To the north, Amazon with its strong currents has a good mix of macrolife, lionfish, honeycomb morays, and groupers, and never has it such a pleasure to be informed that it is time to go to The Office. Michael Scott was happily absent but his chair is often filled by a leopard shark, some whitetips, and the wierdly beautiful bowmouth guitarfish. Colosseum is another northern site and has only ever been dived a handful of times but should be renamed The Hospital for its schools of eye-stripe surgeonfish.
Straight out of the bay lies Giant’s Castle. Dropping next to a Manta cleaning station, we drifted along the battlements as spectre-like silhouettes appeared from the blue, before dropping down to find the crawling sea moth or short dragonfish, morays, and ribbon eels. Often the second dive of the day, it has a relatively short bottom time despite a 90-minute surface interval, but it’s an action packed half-hour. As the bottom sloped downwards, peppered with green coral trees, a large school of pelagic big-eye jacks cruised into view circling us for a minute, and as we rose to our safety stop a school of devil rays ambled past. Giant’s also seems to be a favourite haunt of the small-eye stingray and I was fortunate enough to see it there on two occasions.
To the south, next to the impressive Hogwarts, lies the jewel in Tofo’s crown. The aptly-named Manta Reef is a vibrant piece of underwater eye candy that I would happily dive over and over. From the surface swathes of yellow and striped snapper, red soldierfish, and blue red-fang triggerfish covering the pinnacles can be seen. Dropping into an ampitheatre that starts at 18 metres and bottoms out at 28, it is impossible to know where to look. Whilst taking in the stunning colours of the schooling fish, my eye is caught by a coral whip goby, and then I spy African and Potato Grouper under different overhangs. Back over the edge of the wide bowl, countless mantas (the resident and world-leading manta researcher Dr Andrea Marshall, identified 22 different individuals there the previous day), both giant and “normal”, glided gracefully over the numerous cleaning stations, as a myriad of goldies, damsels, and butterflyfish picked them clean. They danced over us, around us, and even between us, as if courting each other. I was certainly smitten. And that was before meeting the monster.
I have seen many a fair-sized giant moray, as thick as a large man’s head, but, standing proudly on one-third of its three metres at the back of a cave like a dragon in its lair, was a beast with a head the size of a horse. Unsurprisingly I could not convince my buddy to go in with a torch to help me focus my camera and give a sense of scale, but the image of this goliath of morays will stay with me until I return, as return I will. Manta Reef is definitely up there with the best.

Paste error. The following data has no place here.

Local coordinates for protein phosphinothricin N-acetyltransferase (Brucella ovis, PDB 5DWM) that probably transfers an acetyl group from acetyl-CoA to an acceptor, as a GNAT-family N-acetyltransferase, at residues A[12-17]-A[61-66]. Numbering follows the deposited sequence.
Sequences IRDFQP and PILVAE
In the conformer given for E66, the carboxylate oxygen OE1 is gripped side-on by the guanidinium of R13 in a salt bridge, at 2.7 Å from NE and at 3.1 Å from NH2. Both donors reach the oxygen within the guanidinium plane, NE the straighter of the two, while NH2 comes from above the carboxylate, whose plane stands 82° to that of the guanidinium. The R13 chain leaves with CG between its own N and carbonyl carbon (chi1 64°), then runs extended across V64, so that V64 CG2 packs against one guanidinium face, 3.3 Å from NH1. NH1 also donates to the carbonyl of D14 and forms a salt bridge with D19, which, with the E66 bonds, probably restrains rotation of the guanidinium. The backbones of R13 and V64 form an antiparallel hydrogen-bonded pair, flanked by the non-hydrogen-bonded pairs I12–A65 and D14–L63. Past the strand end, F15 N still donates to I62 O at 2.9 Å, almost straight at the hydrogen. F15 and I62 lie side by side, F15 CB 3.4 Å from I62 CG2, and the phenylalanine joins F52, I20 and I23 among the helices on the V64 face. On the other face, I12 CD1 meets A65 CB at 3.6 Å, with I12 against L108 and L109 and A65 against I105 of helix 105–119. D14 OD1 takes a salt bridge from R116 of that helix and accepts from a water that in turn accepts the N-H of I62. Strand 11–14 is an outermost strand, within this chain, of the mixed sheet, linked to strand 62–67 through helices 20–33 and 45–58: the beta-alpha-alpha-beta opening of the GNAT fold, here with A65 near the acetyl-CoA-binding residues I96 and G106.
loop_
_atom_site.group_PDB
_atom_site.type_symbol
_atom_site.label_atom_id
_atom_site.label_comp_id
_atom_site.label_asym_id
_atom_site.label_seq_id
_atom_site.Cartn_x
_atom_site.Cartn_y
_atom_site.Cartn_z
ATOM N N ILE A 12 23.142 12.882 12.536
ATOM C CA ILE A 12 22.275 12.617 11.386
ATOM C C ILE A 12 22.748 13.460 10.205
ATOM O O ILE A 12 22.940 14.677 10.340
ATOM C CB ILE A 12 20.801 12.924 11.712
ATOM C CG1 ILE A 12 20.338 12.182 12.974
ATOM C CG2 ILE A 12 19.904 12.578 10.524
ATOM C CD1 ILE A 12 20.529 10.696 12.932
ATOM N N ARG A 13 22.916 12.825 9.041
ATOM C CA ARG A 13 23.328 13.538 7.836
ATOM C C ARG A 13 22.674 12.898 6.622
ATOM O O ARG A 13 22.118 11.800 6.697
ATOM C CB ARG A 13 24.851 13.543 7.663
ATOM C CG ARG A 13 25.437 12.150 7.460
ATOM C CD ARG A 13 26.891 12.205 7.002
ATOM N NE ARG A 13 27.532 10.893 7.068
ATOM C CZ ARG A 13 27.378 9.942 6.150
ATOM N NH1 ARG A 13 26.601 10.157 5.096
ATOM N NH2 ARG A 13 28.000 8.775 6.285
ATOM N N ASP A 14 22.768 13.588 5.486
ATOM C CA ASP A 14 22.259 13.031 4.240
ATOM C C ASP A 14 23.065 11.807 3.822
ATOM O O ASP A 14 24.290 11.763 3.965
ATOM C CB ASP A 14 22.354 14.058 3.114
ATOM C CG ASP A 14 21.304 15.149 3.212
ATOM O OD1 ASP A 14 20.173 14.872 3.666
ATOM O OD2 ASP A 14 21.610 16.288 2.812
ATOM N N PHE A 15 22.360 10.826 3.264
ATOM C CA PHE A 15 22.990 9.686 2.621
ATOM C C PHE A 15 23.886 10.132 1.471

Tofo has a range of accommodation options from camping to lodges, but right next to the dive centre the independently owned and run Aquaticos Beachside Casitas provide conveniently located, good value for money self-catering with friendly staff who take care of dishwashing and free laundry to boot. A short walk along the beach or sand roads to the market and several restaurants and bars, and an even shorter walk to Tofo on-line for email junkies, or to Dino’s bar for pizza or prawns, everything is close by. Meals at Tofo Scuba, Dino’s, or Fatima’s go for around 8 USD, a pizza will set you back 10 USD. Coraciida is a new place on the other side of the dive shop that costs 72 euros per double per night and Casa do Mar in the centre of the village is arguably the most upmarket place to stay and a double costs $160 USD per night for the room.
The market has fresh fruit and veg, cashews, fish, and basic groceries, and, hidden in the centre behind the colourful batiks, some local lunch eateries serving rice with fish, chicken, or beef cooked on coals for a dollar fifty. If your Portugese or Bitongo isn’t up to much, pointing at a pot and saying “que es, por favor?” will get you a look inside. In the evening ask for Mr Bamboo’s for grilled chicken or fish with a mountain of rice and fresh tomato salsa and wash it down with a 500 ml Manica, a Dois M, or Mozambique’s stout, Laurentina Preta, and you’ll get change from five USD.
It’s perfectly safe to walk around day or night, and the curiously squeeky sand is a delight to stroll along. Just remember to pack the sunscreen, as even in early May the air temperature is in the low thirties, and the sea at 25-27C, although it can drop to the low twenties in July.
As I write this in the bus heading south, taking in the palm trees, acacias, and the villages with cassava crops and roadside vendors, I wonder when I’ll be back. Tofo and its megafauna have enchanted me.
LAM fly between Inhambane and Johannesburg on Mondays, Wednesdays, Fridays, and Sundays, or it’s an eight-hour ride on a shuttle bus departing from outside Fatima’s in Maputo at 5 a.m everyday. The cost is around 16 USD and there is more information at www.mozambiquebackpackers.com. The LAM ticket office is difficult to deal with and it’s best to go through an agent like Indigo Safaris www.indigosafaris.com. They deal with a range of accommodation providers in Tofo and can build in a land safari in the Kruger National Park in South Africa too. A Johannesburg-Inhambane return is around 500 to 600 USD.